courier

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English[edit]

Etymology[edit]

From Middle English corour, currour, from Old French coreor, agent noun of corir (to run).

Pronunciation[edit]

Noun[edit]

courier (plural couriers)

  1. A person who delivers messages.
    Synonym: messenger
  2. A company that delivers messages.
  3. A company that transports goods.
  4. (Internet) A user who earns access to a topsite by uploading warez.
    • 1999, Adrian Dunn, “Re: Using a scanned picture in your demo”, in comp.sys.ibm.pc.demos (Usenet):
      You can always find musicians. There are more trackers than coders, pixelers, organizers, couriers, and designers combined.
    • 2005, Paul Craig, Ron Honick, Mark Burnett, Software Piracy Exposed, page 2:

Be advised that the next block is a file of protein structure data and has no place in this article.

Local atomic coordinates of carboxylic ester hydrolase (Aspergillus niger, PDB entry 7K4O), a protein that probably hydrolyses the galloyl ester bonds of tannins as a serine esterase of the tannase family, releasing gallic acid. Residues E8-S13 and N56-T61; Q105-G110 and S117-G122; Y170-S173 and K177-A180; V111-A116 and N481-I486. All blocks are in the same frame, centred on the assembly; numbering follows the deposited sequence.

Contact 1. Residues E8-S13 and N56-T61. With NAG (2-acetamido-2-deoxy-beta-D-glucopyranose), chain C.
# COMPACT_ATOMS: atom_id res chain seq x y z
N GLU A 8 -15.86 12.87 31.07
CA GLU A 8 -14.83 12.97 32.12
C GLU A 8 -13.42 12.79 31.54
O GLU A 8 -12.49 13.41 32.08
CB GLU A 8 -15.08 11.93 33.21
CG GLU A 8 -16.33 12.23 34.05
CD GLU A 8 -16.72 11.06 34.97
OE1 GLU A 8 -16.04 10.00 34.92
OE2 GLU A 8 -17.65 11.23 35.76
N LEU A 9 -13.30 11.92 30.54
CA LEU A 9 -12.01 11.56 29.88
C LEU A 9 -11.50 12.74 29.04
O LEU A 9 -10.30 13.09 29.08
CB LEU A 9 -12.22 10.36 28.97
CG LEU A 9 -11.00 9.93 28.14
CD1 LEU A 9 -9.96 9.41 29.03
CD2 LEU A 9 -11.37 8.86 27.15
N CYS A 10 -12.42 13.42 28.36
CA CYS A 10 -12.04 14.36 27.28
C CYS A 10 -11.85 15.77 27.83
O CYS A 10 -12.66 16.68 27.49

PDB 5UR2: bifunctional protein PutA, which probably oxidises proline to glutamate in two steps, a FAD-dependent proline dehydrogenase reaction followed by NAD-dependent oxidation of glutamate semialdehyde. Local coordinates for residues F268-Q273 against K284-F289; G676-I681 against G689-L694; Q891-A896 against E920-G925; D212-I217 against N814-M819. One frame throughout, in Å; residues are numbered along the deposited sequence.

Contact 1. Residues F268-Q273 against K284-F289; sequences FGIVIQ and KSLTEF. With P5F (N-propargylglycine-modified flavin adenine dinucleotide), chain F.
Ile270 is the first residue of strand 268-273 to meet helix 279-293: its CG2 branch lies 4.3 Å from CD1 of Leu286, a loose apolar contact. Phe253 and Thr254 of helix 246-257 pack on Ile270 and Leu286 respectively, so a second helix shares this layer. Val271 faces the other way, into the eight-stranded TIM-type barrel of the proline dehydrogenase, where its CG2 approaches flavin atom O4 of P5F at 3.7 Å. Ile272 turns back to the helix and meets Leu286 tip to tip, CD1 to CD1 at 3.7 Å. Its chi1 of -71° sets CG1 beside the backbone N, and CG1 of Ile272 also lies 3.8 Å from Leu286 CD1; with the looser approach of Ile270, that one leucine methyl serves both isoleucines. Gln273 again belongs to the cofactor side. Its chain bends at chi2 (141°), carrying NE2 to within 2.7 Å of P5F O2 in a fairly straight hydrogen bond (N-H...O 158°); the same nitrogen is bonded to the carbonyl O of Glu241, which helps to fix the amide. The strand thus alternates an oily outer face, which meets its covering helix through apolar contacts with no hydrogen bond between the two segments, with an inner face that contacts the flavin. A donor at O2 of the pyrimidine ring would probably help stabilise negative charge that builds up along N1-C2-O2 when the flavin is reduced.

These sites have enormous hard drives and bandwidth for couriers to distribute the software from one site to the next.
  5. A person who looks after and guides tourists.
    Synonyms: guide, rep, tourist guide
    • 1914, G. K. Chesterton, “The Paradise of Thieves”, in The Wisdom of Father Brown, p. 29:
      "A courier!" cried Muscari, laughing. "Is that the last of your list of trades? And whom are you conducting?"

Derived terms[edit]

Translations[edit]

Verb[edit]

courier (third-person singular simple present couriers, present participle couriering, simple past and past participle couriered)

  1. To deliver by courier.
    We'll have the contract couriered to you.

Anagrams[edit]

Spanish[edit]

Pronunciation[edit]

Noun[edit]

courier m or f by sense (plural couriers)

  1. courier